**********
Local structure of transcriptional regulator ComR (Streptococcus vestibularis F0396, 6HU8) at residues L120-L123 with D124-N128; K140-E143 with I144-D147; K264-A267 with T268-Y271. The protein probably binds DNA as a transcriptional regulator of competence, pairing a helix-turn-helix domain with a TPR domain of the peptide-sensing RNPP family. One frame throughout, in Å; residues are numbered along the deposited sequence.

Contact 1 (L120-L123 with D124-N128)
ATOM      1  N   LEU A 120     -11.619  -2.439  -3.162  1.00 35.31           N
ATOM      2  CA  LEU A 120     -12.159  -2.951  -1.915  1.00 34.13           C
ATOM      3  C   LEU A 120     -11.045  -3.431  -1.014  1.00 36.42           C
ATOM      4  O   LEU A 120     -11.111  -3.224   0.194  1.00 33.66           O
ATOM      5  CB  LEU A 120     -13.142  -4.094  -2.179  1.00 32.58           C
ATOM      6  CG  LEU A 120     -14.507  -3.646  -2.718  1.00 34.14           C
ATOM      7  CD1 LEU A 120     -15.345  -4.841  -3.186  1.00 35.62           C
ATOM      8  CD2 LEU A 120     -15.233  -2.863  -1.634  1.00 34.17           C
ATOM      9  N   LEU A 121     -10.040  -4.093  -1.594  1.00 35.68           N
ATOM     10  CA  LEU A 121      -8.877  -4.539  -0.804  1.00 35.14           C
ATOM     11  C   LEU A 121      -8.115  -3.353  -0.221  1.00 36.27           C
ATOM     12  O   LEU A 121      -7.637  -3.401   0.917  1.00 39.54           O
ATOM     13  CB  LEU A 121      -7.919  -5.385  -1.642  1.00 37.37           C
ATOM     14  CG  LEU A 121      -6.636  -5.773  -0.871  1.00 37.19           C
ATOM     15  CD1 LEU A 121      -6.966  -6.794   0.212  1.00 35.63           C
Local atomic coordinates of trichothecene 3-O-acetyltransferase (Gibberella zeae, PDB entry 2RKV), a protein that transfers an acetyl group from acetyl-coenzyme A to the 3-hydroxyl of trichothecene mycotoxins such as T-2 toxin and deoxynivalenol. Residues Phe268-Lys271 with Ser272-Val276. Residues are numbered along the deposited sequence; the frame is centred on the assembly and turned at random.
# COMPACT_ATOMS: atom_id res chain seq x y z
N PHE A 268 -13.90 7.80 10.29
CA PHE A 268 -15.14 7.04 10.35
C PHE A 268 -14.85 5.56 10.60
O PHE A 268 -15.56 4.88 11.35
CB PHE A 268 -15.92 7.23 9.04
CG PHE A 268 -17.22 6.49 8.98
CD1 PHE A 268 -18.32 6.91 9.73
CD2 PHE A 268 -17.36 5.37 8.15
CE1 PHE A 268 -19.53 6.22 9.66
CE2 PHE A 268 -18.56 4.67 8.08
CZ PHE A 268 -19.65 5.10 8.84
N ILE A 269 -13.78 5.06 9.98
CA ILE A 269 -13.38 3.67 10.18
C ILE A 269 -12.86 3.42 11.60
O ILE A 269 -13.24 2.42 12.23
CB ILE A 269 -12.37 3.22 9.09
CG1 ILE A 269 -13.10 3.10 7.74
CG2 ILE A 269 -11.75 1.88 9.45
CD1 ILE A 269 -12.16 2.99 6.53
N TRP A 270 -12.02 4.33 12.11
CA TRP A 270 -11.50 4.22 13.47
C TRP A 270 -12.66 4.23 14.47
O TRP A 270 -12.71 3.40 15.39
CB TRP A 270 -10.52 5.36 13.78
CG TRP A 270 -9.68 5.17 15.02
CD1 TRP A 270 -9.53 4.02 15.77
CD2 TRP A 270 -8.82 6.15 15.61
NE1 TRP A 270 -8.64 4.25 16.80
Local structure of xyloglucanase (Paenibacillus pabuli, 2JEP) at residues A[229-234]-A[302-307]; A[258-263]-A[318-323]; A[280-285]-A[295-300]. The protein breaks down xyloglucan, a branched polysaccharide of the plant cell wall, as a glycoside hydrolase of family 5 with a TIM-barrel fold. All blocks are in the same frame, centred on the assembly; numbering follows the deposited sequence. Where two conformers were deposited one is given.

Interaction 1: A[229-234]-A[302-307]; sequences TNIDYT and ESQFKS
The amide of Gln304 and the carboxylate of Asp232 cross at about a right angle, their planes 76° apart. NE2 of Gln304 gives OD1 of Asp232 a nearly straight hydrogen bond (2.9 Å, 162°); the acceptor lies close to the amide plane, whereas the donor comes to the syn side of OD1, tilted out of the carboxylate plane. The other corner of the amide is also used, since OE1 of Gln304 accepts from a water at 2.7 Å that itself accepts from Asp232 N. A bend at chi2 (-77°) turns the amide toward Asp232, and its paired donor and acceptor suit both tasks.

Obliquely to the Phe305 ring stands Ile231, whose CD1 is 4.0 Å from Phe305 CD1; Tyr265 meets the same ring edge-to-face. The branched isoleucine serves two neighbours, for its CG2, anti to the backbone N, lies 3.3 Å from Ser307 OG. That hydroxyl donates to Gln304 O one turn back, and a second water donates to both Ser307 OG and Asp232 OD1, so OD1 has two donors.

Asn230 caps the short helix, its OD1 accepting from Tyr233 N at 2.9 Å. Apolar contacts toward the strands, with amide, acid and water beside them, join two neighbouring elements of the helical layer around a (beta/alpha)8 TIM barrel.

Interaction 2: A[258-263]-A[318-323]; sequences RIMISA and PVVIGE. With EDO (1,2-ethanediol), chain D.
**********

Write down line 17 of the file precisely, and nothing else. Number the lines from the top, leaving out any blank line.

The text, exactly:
ATOM     15  CD1 LEU A 121      -6.966  -6.794   0.212  1.00 35.63           C